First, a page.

Need Nightmare Fuel? Watch Human Robots Come to Life in a 3D Printing Factory

Do you ever dream about work? The technicians at this 3D printing factory in Korea must have some weird dreams. Nightmares even, when they’re making human robot faces and hands for a living. But watching the factory process in action is mesmerizing. And scary. The end result of this robot factory assembly line is robotic faces that look like they’re floating.

The 3D printers use UV lasers to solidify liquid resin, allowing for smoother textures than usual consumer market printers, which often leave unnatural lines. The process creates a structural lattice that needs to be removed. And when you’re making robot faces, that means it hangs out of the nostrils and behind the eyes. While creepy, some part of it seems like it would satisfying. Cracking the lattice is like popping bubble wrap.  

We saw the video thanks to Technabob. The company, Glück, shows off the many steps to make these realistic robots. There’s a sand blasting machine to give the faces a realistic texture. And then airbrushed color makes them look truly human. The All process of world YouTube channel has many other videos of assembly lines that are interesting, and weirdly soothing, to watch. Not all of them focus on nightmare robots. They remind me of the montages on Sesame Street and Mr. Rogers’ Neighborhood. The crayon factory was my favorite.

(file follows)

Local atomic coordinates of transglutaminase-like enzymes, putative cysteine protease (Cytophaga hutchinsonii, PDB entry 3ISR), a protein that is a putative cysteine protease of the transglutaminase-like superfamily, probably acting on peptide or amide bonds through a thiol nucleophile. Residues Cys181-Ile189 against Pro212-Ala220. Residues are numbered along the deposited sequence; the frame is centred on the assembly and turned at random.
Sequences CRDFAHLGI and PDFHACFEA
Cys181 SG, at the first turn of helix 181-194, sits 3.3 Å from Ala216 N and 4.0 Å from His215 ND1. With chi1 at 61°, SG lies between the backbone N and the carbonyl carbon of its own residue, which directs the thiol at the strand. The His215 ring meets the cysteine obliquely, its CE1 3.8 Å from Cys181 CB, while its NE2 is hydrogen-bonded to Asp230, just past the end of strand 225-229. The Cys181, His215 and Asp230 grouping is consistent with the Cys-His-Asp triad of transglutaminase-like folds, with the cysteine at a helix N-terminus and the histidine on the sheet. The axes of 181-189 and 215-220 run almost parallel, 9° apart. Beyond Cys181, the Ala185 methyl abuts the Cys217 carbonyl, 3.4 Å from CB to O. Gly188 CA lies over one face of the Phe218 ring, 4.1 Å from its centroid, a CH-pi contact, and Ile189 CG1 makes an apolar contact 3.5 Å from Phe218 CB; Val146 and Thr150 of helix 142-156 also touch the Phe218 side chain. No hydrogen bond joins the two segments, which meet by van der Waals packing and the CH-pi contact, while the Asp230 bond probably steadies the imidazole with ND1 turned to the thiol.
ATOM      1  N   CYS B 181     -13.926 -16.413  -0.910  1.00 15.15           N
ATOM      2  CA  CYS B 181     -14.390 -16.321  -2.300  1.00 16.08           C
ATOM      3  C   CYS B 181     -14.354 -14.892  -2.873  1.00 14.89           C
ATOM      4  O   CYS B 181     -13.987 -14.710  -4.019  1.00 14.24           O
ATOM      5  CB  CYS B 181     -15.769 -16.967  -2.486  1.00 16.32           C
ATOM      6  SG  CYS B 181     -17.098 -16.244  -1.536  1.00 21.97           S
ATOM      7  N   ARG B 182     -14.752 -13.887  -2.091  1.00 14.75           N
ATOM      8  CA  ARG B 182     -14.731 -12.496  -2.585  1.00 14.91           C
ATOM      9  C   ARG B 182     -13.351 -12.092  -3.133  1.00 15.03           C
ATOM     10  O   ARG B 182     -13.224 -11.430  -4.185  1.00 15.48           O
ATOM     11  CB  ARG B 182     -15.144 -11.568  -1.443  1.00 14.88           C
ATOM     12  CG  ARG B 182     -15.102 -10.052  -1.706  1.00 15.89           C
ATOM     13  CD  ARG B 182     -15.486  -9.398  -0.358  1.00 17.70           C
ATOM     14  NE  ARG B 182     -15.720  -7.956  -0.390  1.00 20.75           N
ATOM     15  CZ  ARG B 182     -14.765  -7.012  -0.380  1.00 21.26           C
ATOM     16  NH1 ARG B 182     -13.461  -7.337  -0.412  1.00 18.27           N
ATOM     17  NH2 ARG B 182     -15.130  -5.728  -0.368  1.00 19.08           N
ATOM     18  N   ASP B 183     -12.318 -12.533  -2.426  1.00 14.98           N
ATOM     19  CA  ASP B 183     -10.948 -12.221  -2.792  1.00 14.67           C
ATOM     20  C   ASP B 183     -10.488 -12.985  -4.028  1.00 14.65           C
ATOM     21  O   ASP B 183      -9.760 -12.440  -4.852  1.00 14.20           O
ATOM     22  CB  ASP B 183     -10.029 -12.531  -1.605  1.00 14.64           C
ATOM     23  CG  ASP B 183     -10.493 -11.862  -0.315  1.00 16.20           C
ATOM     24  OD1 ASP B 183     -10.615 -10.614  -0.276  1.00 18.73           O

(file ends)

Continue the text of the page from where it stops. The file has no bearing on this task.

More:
Liquid resin faces and hands that were 3D printed but still wet sit on a metal tray
All process of world

While some companies are working on robots with human faces with a range of realistic expressions, these rely on only a few animated movements. We’re not sure which is more unsettling. Certainly if bioprinted skin was added to either, it would be alarming. The video’s background music is of the calming sort, the kind you expect to be playing while you sit at a spa with cucumber slices over your eyes. But if it was changed to something ominous, the whole tone of this robot factory would quickly become terrifying. 

Melissa is Nerdist’s science & technology staff writer. She also moderates “science of” panels at conventions and co-hosts Star Warsologies, a podcast about science and Star Wars. Follow her on Twitter @melissatruth. 

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